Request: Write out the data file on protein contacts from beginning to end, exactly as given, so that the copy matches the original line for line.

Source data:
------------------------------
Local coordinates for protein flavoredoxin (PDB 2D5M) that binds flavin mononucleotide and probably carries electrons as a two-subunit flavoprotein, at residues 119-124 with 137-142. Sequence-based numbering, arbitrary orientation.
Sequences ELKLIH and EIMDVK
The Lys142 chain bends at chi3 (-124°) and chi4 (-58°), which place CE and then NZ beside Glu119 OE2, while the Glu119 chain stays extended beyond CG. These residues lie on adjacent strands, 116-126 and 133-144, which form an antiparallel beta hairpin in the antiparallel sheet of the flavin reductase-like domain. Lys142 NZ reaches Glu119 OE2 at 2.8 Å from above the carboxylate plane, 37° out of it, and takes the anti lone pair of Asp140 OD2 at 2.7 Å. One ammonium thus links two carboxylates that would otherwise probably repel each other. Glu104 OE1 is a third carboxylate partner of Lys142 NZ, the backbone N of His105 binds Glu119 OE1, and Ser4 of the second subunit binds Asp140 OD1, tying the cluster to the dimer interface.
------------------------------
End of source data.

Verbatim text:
Local coordinates for protein flavoredoxin (PDB 2D5M) that binds flavin mononucleotide and probably carries electrons as a two-subunit flavoprotein, at residues 119-124 with 137-142. Sequence-based numbering, arbitrary orientation.
Sequences ELKLIH and EIMDVK
The Lys142 chain bends at chi3 (-124°) and chi4 (-58°), which place CE and then NZ beside Glu119 OE2, while the Glu119 chain stays extended beyond CG. These residues lie on adjacent strands, 116-126 and 133-144, which form an antiparallel beta hairpin in the antiparallel sheet of the flavin reductase-like domain. Lys142 NZ reaches Glu119 OE2 at 2.8 Å from above the carboxylate plane, 37° out of it, and takes the anti lone pair of Asp140 OD2 at 2.7 Å. One ammonium thus links two carboxylates that would otherwise probably repel each other. Glu104 OE1 is a third carboxylate partner of Lys142 NZ, the backbone N of His105 binds Glu119 OE1, and Ser4 of the second subunit binds Asp140 OD1, tying the cluster to the dimer interface.